Thursday, August 9, 2012

Rereading

I always have such high hopes for my future reading plans. My to-read shelf on Goodreads is 486 items long, and hasn't shrunk since I joined the site. I just keep adding to it, and I always forget to add the books I actually own.

If I keep a book once I've read it, it's either because I want my husband to read it, or because I want to reread it. Rereading is part of my high hopes for reading, but then I look at that list of 486, and I renew my hope to make a dent in it, and I toss rereading by the wayside.

That's changed a bit this year. So far, I've reread the first three Toby Daye books by Seanan McGuire (reviews for books 1, 2, and 3), and my participation in Austen in August means I'm rereading Sense and Sensibility and Mansfield Park, neither of which I remember reading the first time around.

There are good reasons for rereading, beyond simply that it's fun. Repeat readings allow you to read in more depth, to look for foreshadowing, to better analyze the text. When you reread a book, you're not just absorbing the story, anymore. You know what happens next. You're seeing how it was done, and you can pay a lot more attention to the craft while you read.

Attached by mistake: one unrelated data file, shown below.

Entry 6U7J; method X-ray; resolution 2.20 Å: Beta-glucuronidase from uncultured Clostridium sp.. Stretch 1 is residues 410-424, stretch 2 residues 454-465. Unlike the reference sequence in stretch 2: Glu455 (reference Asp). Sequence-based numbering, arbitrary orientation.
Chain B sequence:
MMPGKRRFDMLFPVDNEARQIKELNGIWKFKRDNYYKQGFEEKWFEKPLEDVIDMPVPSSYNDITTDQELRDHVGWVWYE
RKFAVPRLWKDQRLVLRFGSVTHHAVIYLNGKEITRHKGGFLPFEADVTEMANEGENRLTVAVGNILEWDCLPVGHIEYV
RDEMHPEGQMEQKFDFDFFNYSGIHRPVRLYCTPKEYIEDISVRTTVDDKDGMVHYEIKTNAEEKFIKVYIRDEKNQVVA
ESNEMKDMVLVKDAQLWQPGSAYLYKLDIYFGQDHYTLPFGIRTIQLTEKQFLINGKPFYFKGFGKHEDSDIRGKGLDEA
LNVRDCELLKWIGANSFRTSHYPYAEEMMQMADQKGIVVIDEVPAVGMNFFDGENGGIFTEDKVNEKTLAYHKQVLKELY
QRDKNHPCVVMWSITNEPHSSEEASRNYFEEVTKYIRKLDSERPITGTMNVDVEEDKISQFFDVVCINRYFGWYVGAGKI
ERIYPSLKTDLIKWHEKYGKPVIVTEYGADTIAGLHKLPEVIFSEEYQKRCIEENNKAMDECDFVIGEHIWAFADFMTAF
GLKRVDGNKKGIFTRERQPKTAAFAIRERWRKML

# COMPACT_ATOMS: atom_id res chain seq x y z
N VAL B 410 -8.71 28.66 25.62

That doesn't mean that you should only reread books that are perfectly crafted. I would advise, at least if you're trying to read as a writer, that you read books that do something you want to learn. If you greatly admire one writer's dialogue, and that's what you want to know more about, read and reread that writer's books. If another does worldbuilding in a way you admire, that's who you want to read in depth. Any book that's made you say to yourself, "I'll never be this good" is a tool at your disposal.

There is a line between emulation and learning from those who have come before, though, and I would caution you not to cross it. Your voice should still be yours, and you should still use your own style and unique way of looking at the world. Use other writers' tools, but not their products.

Like most things in my life, which books I choose to reread or read for the first time are a matter of which I feel like. I don't make lists, I don't schedule books (unless someone's asked me to review one or I take it out from the library, which bumps it up in the queue), and I certainly don't plan when I'm reading what. My reading priorities, too, are by the seat of my pants.

But, I'm glad I was able to learn the value of rereading, all on my own. It's one of the things that's helped me learn to be a better writer. Anything that helps with that is well worth the time.

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